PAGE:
Recognizing the importance of economic valuation of coral reef and associated ecosystems such as mangroves and seagrasses, the International Coral Reef Initiative (ICRI) established an Ad Hoc Committee on Economic Valuation of Coral Reef Ecosystems in January 2008 (21st General Meeting, Washington). The Committee was originally co-chaired by Mexico, the United States, the World Resources Institute (WRI) and the ICRI Secretariat; it is now being chaired by the ICRI Secretariat assisted by CRIOBE-France (Nicolas Pascal). At the last ICRI Meeting (October 2014), new Terms of Reference were adopted.
The objectives are:
- to raise awareness on the economic benefits produced by coral reef; and their positive economic return as a public investment
- to encourage countries to integrate a mitigation strategy for coral reefs in their national laws
- to provide advice and support to countries wishing to set up a legal framework to encourage private funding for coastal management.
Under the auspices of the International Coral Reef Initiative (ICRI) and the Netherlands Ministry of Economic Affairs, a workshop “From Ecosystem Services Valuation to Action – Informing Decision Making in the Caribbean” was held in September 2014.
The Committee’s achievements so far have included the compilation of an inventory of studies, articles and publications on coral reef valuation, led by the WRI and the creation of an online valuation library, led by Marine Ecosystems Services Partnership (MESP). The Committee has been extended several times and new Terms of Reference were adopted at ICRI’s 28th General Meeting in October 2013. An implementation plan for the ToRs has been developed.
ICRI member the World Resources Institute (WRI) released a guidebook in March 2014 called Coastal Capital: Ecosystem Valuation for Decision Making in the Caribbean to help make coastal valuations more influential. This guidebook is intended for economic valuation practitioners—both economists and non-economists—who would like to conduct coastal ecosystem valuation to achieve influence and inform real-world decisions.
ICRI’s AHC on Economic Valuation of Coral Reef Ecosystems:
- Implementation plan (February 2014) for the Amended Terms of Reference for the ICRI Ad Hoc Committee on Economic Valuation of Coral Reefs Ecosystems (October 2013)
- Resolution on the activities of the Ad Hoc Committee on Economic Valuation (GM27)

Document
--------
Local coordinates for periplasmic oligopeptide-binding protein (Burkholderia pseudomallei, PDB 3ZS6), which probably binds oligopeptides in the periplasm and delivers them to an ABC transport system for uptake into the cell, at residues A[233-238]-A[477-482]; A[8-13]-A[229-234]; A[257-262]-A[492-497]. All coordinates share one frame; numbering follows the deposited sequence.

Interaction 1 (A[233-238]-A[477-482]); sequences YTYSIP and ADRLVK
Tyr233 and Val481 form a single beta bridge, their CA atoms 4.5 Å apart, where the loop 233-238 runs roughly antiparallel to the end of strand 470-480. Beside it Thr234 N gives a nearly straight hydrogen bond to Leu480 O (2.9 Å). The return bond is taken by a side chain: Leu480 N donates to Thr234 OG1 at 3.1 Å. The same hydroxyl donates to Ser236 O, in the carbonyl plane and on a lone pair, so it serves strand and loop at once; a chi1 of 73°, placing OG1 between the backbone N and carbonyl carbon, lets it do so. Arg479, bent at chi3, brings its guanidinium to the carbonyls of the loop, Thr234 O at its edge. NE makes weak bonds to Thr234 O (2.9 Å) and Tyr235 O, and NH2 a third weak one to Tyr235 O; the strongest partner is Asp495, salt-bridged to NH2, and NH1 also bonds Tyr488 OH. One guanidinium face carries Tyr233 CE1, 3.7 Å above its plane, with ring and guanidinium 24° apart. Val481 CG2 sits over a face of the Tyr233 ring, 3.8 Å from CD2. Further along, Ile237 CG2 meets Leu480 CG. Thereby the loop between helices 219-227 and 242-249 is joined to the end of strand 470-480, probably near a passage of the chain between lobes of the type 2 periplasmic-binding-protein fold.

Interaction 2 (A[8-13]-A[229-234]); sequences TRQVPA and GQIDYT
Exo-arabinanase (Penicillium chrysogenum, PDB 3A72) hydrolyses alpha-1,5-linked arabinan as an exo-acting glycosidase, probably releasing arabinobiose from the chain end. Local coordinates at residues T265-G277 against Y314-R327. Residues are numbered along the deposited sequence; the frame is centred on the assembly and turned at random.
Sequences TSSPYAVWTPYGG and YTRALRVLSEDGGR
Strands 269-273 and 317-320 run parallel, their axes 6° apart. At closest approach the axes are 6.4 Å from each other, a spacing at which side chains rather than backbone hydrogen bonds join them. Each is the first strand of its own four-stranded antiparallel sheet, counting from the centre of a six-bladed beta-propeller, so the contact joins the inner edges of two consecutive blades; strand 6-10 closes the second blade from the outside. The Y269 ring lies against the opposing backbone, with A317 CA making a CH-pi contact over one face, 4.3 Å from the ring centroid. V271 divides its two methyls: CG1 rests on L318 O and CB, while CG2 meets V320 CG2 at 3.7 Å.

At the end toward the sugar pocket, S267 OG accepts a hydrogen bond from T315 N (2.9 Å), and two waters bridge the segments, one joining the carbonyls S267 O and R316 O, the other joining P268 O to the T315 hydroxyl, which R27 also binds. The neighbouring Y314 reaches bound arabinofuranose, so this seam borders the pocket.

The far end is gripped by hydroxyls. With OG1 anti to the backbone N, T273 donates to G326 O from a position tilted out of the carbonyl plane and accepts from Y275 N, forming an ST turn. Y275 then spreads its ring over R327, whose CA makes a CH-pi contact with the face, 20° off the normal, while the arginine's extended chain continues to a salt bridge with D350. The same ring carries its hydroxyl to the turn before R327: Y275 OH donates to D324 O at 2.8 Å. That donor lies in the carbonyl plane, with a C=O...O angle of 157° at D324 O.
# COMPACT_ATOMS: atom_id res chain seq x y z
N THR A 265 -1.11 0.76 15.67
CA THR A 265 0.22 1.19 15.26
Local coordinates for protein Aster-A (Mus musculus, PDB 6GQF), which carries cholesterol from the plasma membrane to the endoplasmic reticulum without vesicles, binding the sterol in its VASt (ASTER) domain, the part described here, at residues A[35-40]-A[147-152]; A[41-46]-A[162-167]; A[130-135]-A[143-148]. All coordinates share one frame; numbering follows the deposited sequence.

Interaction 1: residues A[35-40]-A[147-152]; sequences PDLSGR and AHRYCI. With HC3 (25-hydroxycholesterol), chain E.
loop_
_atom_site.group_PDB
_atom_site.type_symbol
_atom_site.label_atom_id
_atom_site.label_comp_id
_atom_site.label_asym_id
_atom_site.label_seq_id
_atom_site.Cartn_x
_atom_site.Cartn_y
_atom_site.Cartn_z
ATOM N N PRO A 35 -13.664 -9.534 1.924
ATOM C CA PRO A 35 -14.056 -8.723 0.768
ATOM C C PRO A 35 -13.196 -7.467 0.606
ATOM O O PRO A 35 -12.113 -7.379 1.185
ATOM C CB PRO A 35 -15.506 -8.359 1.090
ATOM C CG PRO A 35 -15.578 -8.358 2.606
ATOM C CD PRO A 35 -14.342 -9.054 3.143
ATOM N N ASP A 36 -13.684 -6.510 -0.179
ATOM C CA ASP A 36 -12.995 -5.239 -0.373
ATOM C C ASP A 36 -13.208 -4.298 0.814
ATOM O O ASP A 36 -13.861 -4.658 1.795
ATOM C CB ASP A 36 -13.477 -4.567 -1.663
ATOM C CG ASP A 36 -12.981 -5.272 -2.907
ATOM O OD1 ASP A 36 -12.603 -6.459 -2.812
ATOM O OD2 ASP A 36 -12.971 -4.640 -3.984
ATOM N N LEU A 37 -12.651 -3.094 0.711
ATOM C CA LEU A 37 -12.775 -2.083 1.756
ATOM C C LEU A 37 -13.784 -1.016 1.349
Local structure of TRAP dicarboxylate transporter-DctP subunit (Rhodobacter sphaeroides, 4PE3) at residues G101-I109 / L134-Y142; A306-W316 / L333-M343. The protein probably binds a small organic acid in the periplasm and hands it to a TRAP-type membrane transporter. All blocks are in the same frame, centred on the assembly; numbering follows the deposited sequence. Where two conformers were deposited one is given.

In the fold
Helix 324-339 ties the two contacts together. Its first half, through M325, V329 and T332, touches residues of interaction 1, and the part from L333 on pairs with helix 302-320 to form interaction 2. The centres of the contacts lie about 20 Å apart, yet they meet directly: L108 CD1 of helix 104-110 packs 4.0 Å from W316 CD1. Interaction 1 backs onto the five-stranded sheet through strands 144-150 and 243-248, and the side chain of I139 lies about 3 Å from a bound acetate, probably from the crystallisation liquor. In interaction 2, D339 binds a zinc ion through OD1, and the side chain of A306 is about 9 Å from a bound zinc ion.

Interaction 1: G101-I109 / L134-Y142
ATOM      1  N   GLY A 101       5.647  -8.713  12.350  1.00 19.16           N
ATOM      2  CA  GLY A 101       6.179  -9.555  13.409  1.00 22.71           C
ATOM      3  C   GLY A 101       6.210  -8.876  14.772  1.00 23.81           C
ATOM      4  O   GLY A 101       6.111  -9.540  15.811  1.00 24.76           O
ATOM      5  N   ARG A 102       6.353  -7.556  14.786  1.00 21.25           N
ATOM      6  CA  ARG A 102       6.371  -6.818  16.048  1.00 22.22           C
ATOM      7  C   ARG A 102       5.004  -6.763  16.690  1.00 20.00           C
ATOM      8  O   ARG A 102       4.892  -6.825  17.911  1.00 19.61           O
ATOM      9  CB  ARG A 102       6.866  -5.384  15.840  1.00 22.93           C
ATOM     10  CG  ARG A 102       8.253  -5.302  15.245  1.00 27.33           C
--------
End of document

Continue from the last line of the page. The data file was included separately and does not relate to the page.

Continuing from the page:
- Report on the AHC on Economic Valuation (GM27)
- Report of the AHC on Economic Valuation (GM26)
- Report of the AHC on Economic Valuation (GM25)
- Report of the AHC on Economic Valuation (GM24)
- ICRI GM 23: Cover letter for the proposal & Proposal: Coral Reef Economics Community of Practice (Coral CoP)
- Report of the AHC on Economic Valuation (GM22)
- Economic valuation of coral reefs in the Caribbean region - Presentation (GM24)
- Decision on Determining the Economic Value of Coral Reefs to User Communities (GM11)
- Coastal Capital: Ecosystem Valuation for Decision Making in the Caribbean
- The true value of South Pacific Reefs - 2012
- Economic Values of Coral Reefs, Mangroves, and Seagrasses - A Global Compilation (Conservation International, 2008)
- In the front line: shoreline protection and other ecosystem services from mangroves and coral reefs (UNEP-WCMC, 2006)
- GCRMN Socioeconomic manual for coral reef management (GCRMN, 2000)
- Coral Reef Economics Community of Practice
- Global Socioeconomic Monitoring Initiative for Coastal Management (SocMon)
- Marine Ecosystem Services Partnership (MESP)
- UNEP’s TEEB
- WRI - Economic Valuation of Coral Reefs in the Caribbean
- ReefFix: An ICZM Coral Reef Restoration, Watershed Management and Capacity Building Demonstration Project for the Caribbean
For more information on this AHC contact the ICRI Secretariat.
- WAVES Developing Guidelines for Coastal and Marine Ecosystem Accounting
- 56 billion reasons to value the Great Barrier Reef
- Finance Tools for Coral Reef Conservation: An Overview webinar (June 5th)
- Financing Coral Reef Conservation and Management with Tourism-Related Tools webinar (17th July)
- Coral Reef Barriers Provide Flood Protection for More Than 18,000 People and $1.8 Billion Worth of Coastal Infrastructure and Economic Activity Annually
- Financing Coral Reef Conservation and Management: Conservation Trust Funds and Impact Investing (2nd October)
- Increasing finance for a healthy ocean
- Financing Coral Reef Conservation